When a Washington crime is designated a crime of domestic violence, the alleged victim is afforded certain additional protections. Such cases get priority scheduling. Courts may issue pre-trial no-contact orders and specialized no-contact orders at sentencing. A defendant recently challenged the domestic violence designation and aggravators applied to his animal cruelty conviction.
According to the Washington Supreme Court’s opinion, the defendant had been abusive to both his girlfriend and her dog. After taking the dog for a walk over his girlfriend’s objection, he called her and told her the dog had escaped the harness. His girlfriend could hear the dog yelping and did not think she had escaped.
Two witnesses heard noises and saw the defendant beating the dog. One witness called the police while the other yelled for the defendant to stop. After exchanging some words with the witness, the defendant ultimately walked away.
Officers took the dog to an emergency clinic. They informed the defendant’s girlfriend the dog was at the veterinary clinic, but sadly, the dog died before she arrived.
One of the witnesses testified she had a severe panic attack that night and flashbacks the next week.
The state sought two sentencing aggravators and a domestic violence designation on a charge of first degree animal cruelty. The state alleged the defendant’s conduct while committing domestic violence showed deliberate cruelty or intimidation of the victim and that the crime had a destructive and foreseeable impact on people other than the victim.
The jury convicted the defendant guilty of the charge. The jury did not find the crime manifested deliberate cruelty or intimidation, but did find it involved destructive and foreseeable impact on persons other than the victim.
The court sentenced the defendant to 12 months for animal cruelty, with another 6 months added due to the aggravator. It also issued a no-contact order due to the domestic violence designation.
On appeal, the aggravator, domestic violence designation, and no-contact order were vacated. The Washington Supreme Court granted review.
The supreme court concluded that animal cruelty may be designated a crime of domestic violence. The court noted that designating a crime of domestic violence does not change the elements of the offense or increase the defendant’s punishment.
The domestic violence statute includes a list of crimes that may be domestic violence when committed by an intimate partner against an intimate partner or a household or family member against a household or family member. RCW 10.99.020(4). The defendant argued the list did not include animal cruelty, but the supreme court pointed out that the statute states the list is not exclusive. The supreme court found animal cruelty was “sufficiently similar” to the listed crimes for the trial court to ask the jury to consider a domestic violence designation under the circumstances.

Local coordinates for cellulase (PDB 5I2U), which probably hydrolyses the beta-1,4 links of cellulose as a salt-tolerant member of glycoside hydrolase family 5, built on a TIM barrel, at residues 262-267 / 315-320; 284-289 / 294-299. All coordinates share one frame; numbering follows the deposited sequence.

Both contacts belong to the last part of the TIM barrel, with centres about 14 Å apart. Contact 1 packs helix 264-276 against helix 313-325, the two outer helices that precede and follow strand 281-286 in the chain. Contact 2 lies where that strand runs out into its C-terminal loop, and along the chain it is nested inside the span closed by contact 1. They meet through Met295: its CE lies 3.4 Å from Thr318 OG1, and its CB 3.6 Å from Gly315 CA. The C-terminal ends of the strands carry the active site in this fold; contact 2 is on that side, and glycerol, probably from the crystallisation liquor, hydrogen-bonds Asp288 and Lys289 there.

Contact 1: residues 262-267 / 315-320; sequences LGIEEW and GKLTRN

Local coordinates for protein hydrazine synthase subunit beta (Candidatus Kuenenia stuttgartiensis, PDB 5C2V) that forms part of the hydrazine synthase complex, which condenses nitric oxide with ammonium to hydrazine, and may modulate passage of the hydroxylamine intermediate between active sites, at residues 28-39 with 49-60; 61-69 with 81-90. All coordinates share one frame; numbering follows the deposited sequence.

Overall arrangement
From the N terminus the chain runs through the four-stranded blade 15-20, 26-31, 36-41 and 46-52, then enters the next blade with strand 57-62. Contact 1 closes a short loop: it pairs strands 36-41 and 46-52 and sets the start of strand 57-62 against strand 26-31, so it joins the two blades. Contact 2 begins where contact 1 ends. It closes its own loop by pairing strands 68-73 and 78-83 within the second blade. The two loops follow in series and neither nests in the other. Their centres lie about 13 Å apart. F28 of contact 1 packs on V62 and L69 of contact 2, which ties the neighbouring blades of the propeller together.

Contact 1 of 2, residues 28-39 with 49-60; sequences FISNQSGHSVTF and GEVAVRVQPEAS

The defendant argued that animal cruelty was not sufficiently similar to the listed crimes because it did not have a human victim, but the supreme court noted that some of the listed crimes were against property. The supreme court further pointed out that pets are legally personal property and the defendant’s girlfriend was harmed by the crime. The supreme court considered the definition of “victim” in the sentencing reform act and concluded the defendant’s girlfriend was a victim of the crime. RCW 9.94A.030. The plain language of the statutes allows animal cruelty to be designated a crim of domestic violence.
The supreme court found its conclusion aligned with the legislative intent to give victims of domestic violence maximum protection. The legislature stated it “intends that perpetrators of domestic violence not be allowed to further terrorize and manipulate their victims, or the children of their victims, by using the threat of violence toward pets.” Laws of 2009, ch. 439, § 1.
The supreme court found the trial court had properly instructed the jury that animal cruelty could be designated a crime of domestic violence. The trial court, therefore, could enter the no-contact order.
The supreme court also found the aggravator was properly applied. The crime had an impact not only on the dog and its owner, the defendant’s girlfriend, but also on the witness. The witness testified about the psychological affects the incident had on her, including panic attacks, flashbacks, and difficulty sleeping. Justice Stephens dissented in this portion of the opinion, stating that the majority holding “dramatically expands the application of this sentencing enhancement factor that was intended to be narrow in scope. . .”
The supreme court reversed the Court of Appeals and remanded the case.
If you are facing criminal charges involving an intimate partner, an experienced Washington criminal defense attorney can help you. At Blair & Kim, PLLC, we are knowledgeable in both criminal defense law and protection orders. Call us at (206) 622-6562 to schedule a consultation to discuss your case.